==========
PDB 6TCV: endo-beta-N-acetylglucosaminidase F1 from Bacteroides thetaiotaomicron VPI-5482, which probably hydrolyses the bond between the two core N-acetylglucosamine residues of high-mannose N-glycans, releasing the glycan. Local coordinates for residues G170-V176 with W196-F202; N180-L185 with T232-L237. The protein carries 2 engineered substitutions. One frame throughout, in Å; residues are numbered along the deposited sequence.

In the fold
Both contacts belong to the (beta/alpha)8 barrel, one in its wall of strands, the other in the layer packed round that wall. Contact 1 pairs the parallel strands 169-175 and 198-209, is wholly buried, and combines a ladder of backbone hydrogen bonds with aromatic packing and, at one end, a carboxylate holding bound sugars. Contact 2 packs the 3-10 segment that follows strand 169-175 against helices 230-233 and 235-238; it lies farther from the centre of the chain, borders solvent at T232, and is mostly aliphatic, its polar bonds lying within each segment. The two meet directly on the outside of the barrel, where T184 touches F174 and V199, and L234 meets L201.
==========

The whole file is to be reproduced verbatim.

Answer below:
PDB 6TCV: endo-beta-N-acetylglucosaminidase F1 from Bacteroides thetaiotaomicron VPI-5482, which probably hydrolyses the bond between the two core N-acetylglucosamine residues of high-mannose N-glycans, releasing the glycan. Local coordinates for residues G170-V176 with W196-F202; N180-L185 with T232-L237. The protein carries 2 engineered substitutions. One frame throughout, in Å; residues are numbered along the deposited sequence.

In the fold
Both contacts belong to the (beta/alpha)8 barrel, one in its wall of strands, the other in the layer packed round that wall. Contact 1 pairs the parallel strands 169-175 and 198-209, is wholly buried, and combines a ladder of backbone hydrogen bonds with aromatic packing and, at one end, a carboxylate holding bound sugars. Contact 2 packs the 3-10 segment that follows strand 169-175 against helices 230-233 and 235-238; it lies farther from the centre of the chain, borders solvent at T232, and is mostly aliphatic, its polar bonds lying within each segment. The two meet directly on the outside of the barrel, where T184 touches F174 and V199, and L234 meets L201.